‘If you are warm and happy in a pile of shit, keep your mouth shut’ – football, poetry and fables in BLDS African port harbour magazines

By Caroline Marchant-Wallis, Daniel Millum and Tracy Wilson

There are many fascinating rabbit holes to explore in the BLDS Legacy Collection, and you often come across them in the most unexpected places. Perhaps this just shows our limited imagination, but when we first came across a run of journals relating to different African ports and harbour authorities our hearts didn’t leap with excitement.

File under “worthy but dull” and move on was definitely the first reaction to a front cover like this:

The front cover of Cameroon Inter-Ports
Credit: BLDS Legacy Collection Project team

And let’s face it, if you were asked what you thought lay within the pages of Cameroon Inter-Ports – Organe du Liaison et d’Information de l’Office National des Ports du Cameroun you’d probably have said the same thing – tables, charts, reports and the odd tedious institutional history.

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‘Are you drunk’ or is there ‘something wrong upstairs in your brain’? : Unparliamentary expressions in Zambia 1964 – 1974

By Caroline Marchant-Wallis, Daniel Millum and Tracy Wilson

We’re taking the opportunity of our (temporary) exile from our beloved BLDS collection (personally given its resemblance to a Cold War nuclear shelter I voted that we should spend the lockdown period in the IDS basement where the collection is housed, but University management thought differently) to spend a bit of time writing about some of the interesting and unusual items we’ve already found as part of the project.

These are found in unlikely sources. At first glance the title The Zambian Parliament 24th October, 1964 to 31st December, 1974 sounds of course worthy of inclusion in the collection, and of interest to scholars of Zambian political history, but possibly a little dry. Yet delving inside shows the Zambian parliament to have been a more colourful and contentious forum than you would expect the official record to reveal.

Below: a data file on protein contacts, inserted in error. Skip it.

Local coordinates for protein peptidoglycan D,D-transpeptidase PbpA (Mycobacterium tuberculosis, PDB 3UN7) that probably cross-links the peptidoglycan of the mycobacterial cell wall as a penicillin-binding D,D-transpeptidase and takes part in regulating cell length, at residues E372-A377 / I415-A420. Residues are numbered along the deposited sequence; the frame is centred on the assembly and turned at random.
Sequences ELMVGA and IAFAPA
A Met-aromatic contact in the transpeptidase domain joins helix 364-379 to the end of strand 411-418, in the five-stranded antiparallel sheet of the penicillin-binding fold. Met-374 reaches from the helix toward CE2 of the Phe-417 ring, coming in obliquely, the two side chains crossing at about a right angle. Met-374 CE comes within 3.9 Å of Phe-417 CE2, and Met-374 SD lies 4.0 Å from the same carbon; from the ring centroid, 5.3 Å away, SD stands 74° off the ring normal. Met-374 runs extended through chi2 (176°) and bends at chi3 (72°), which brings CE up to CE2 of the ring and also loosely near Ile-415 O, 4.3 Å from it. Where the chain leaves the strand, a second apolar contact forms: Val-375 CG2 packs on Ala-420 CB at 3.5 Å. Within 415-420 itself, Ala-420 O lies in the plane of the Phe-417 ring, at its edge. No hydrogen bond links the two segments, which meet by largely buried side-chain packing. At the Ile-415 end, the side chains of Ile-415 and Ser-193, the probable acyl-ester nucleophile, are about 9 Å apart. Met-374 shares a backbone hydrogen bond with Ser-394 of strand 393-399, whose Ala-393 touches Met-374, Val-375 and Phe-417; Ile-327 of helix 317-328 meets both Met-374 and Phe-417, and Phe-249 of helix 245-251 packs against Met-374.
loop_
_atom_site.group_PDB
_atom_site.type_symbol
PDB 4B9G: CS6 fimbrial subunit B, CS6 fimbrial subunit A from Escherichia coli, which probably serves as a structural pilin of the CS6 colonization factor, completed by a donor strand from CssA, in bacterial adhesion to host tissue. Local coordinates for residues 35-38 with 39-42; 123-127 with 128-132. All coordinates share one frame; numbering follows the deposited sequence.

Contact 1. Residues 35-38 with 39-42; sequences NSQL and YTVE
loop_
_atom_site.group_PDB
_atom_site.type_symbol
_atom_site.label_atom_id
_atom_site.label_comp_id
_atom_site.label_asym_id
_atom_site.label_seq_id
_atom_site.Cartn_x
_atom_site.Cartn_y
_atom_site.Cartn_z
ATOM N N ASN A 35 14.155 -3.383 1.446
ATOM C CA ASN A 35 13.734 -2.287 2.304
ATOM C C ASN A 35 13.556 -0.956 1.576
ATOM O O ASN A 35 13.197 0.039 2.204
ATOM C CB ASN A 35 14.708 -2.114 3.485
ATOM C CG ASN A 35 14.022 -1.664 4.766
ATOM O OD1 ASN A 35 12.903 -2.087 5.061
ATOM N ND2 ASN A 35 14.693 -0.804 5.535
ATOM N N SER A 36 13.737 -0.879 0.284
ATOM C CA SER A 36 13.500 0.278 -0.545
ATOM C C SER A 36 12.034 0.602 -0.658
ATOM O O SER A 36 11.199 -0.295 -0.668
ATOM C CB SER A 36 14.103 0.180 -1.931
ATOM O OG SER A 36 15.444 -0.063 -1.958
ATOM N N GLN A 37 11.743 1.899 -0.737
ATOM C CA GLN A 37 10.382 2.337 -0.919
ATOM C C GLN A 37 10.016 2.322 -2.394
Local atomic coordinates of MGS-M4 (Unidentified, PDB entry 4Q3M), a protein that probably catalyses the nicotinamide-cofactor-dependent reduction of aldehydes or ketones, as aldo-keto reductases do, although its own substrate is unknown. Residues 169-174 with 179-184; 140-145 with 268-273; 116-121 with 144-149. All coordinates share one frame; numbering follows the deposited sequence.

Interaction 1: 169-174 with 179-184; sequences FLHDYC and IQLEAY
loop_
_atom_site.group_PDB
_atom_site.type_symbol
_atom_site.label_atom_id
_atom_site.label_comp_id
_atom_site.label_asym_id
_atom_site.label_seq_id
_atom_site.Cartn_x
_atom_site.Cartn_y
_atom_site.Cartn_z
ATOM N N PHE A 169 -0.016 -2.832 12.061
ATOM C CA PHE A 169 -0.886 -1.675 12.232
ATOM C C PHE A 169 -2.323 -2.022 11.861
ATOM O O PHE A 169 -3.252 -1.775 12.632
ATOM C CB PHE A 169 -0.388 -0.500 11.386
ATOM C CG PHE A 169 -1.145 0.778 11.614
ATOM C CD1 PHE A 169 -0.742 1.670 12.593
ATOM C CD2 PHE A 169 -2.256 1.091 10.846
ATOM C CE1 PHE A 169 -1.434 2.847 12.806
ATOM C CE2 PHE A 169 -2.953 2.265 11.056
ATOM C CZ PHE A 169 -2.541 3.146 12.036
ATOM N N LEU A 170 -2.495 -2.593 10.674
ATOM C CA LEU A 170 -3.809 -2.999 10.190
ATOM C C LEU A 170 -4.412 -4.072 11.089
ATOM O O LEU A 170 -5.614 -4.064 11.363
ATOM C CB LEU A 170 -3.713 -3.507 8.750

The first Cabinet of the Republic of Zambia upon its Independence from Britain on 24th October, 1964. Credit: Mwebantu via The Gambian Observer
The first Cabinet of the Republic of Zambia upon its Independence from Britain on 24th October, 1964. Credit: Mwebantu via The Gambian Observer

In his introduction, President Kenneth Kaunda solemnly states that he has ‘repeatedly reaffirmed our complete confidence and trust in democracy’, and this is followed by a quote from Edmund Burke stating that Parliament should be a deliberative assembly of one nation guided by the general good. However, it appears that not all members had taken this lofty Burkean approach to parliamentary discourse, as can be seen from a brief perusal of appendix one, which contains a list of ‘unparliamentary expressions’ for each year.

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Making the most of your online meetings

By Karen Watson and Adam Harwood

Back in February, myself and Adam agreed to write a blog post about meetings, drawing together all the information, skills and ideas gained from creativity training and out in the world. Lindsay produced a great infographic that you can see here:

Credit: Lindsay Crook

We were going to put this together with some general thoughts we had about attending and chairing meetings. When we chatted about this earlier this year, we were really thinking about the format of meetings. Do we need to sit round a table? Can we go for a walk and talk? Is it OK to move about during a meeting? Move forward a few weeks and here we all are forced out of our meeting rooms into our homes. Having meetings from bedrooms, lounges, kitchen corners.

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Libraries and decolonisation: a conference report

By Alice Corble and Danny Millum

A couple of weeks ago we attended the ‘Decolonising the curriculum –the Library’s role’ conference at Goldsmiths, at which Alice was speaking. Given that the University of Sussex Library is in the process of formulating its own approach to decolonisation, and that this is both an extremely important and yet often frustratingly vague topic, we thought colleagues might be interested in a quick report.

Conference presenters. Photo credit: @ElizabethECharl on Twitter
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